SACRAMENTO, Calif. — This field of tomatoes on Bill Cruickshank’s land will hopefully provide a decent profit while also serving as a great help for what will be planted next.

What You Need To Know

  • Farmers use large quantities of nitrogen fertilizer to help grow crops

  • Nitrogen released in the air destroys the ozone layer, the fertilizer run off also has the potential to contaminate drinking water

  • Fertilizer is the biggest cost for many cereal crop farmers

  • New research shows crops can be grown with the same amount of yield using 20% to 50% less nitrogen fertilizer

“What’s left over from the tomato crop gets the wheat off to a good start by having some of the leftover nutrients,” Cruickshank said.

Cruickshank has been farming wheat for 40-plus years in Yolo County and is also the chairman of the California Wheat commission. And as much as the tomatoes help provide nutrients to grow a decent wheat crop, a little extra fertilizer help is needed, Cruickshank said.

“It requires about a 120 pounds of phosphorus,” he said. “That can be made up of residual phosphorus in the soil, plus what you can add, and then somewhere in the neighborhood of 180 to 200 pounds of nitrogen to reach maximum yield.”

The nitrogen fertilizer added Cruickshank said for his fields work out to be about 160 pounds of fertilizer per acre.

In 2022, fertilizer prices reached record numbers not seen since the 2008 financial crisis due to the war in Ukraine.

According to a University of Illinois report, prices this year are down, but still higher than average. The decline, Cruickshank said, is welcome news for farmers.

“I would say the fertilizer input is the greatest component to it [the most expensive part of farming wheat],” he said.

Not only is the cost high for farmers, but the cost to the environment can also be significant, said UC Davis professor of plant sciences Eduardo Blumwald, who noted that most nitrogen is broken down in the soil and released as nitrous oxide.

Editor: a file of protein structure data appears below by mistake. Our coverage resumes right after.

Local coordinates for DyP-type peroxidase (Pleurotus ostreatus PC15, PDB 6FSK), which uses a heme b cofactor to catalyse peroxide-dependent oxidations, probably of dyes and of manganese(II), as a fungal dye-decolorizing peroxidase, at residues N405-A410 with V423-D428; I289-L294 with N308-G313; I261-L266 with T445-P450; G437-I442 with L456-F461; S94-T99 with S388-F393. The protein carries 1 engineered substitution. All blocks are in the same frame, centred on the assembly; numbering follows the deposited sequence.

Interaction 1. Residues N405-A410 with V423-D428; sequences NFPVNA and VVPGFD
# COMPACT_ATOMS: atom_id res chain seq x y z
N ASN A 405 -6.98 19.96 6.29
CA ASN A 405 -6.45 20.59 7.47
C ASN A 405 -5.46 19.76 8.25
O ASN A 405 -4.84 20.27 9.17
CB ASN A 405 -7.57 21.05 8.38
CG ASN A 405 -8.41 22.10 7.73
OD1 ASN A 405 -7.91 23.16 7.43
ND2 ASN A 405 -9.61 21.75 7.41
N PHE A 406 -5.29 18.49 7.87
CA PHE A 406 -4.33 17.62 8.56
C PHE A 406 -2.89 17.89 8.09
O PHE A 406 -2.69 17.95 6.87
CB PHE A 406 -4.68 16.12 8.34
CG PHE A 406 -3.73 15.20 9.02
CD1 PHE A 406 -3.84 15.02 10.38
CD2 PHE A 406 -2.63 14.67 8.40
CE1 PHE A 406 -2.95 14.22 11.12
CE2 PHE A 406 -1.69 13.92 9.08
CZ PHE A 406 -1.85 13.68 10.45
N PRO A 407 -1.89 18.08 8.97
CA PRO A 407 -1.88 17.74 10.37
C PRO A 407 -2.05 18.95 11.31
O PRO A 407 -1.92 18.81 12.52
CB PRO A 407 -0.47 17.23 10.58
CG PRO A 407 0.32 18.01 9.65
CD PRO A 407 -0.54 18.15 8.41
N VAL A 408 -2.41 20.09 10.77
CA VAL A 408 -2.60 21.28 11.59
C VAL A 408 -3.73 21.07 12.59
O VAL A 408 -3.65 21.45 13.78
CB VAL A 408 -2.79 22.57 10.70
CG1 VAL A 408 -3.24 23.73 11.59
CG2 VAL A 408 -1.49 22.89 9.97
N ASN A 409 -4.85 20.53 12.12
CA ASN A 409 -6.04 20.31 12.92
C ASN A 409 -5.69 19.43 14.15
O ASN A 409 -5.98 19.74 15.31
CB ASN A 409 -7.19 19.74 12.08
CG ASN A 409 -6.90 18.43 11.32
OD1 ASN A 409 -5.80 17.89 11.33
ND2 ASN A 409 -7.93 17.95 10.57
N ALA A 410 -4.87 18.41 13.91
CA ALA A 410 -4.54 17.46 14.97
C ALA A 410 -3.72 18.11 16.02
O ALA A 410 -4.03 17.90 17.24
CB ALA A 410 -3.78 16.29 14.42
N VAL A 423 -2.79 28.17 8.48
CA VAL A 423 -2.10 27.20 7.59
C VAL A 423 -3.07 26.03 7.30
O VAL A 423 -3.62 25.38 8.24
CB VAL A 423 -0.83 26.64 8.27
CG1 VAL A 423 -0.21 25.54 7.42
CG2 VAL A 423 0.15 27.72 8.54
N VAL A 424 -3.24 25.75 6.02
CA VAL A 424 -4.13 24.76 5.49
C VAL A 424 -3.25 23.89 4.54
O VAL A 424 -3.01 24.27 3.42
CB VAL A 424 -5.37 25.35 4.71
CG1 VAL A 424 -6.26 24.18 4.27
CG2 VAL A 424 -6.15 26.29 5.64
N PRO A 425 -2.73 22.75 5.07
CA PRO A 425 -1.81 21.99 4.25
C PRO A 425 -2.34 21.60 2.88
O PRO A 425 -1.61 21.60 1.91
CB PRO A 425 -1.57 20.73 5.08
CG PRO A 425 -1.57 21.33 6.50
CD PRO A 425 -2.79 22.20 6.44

“Much of the nitrogen that is being broken down comes back to our air as nitrous oxide,” Blumwald said. “Nitrous oxide as a gas is not very bad, would not affect us, but nitrous oxide dissolves the ozone layer. And because we are losing the ozone layer, our planet is warming.”

That is why his new research in creating cereal crops like wheat that can better capture nitrogen from the air and put it in the soil through slight genetic modification.

The new research will also have added health benefits for humans as much of California’s groundwater is considered at high risk of contamination by nitrogen fertilizer runoff.

Nitrate-contaminated water has been linked to causing various cancers. The main source of the runoff is from farming.

Blumwald’s research will go a long way to reduce global warming and save farmers a lot of money.

“If you will reduce 20% of the nitrogen fertilizer, you are using in the [United] States alone to grow cereals, I think you can save $1.5 billion,” Blumwald said.

With numbers like that or an even smaller reduction in fertilizer use, Cruickshank said any progress is good news.

“I would say that if they’re able to achieve a 5% reduction now, then I would say they could probably get greater gains later on,” he said.

Cruickshank noted that as stewards of the land, any time farmers can be more sustainable and maintain a business, it’s something worth pursuing.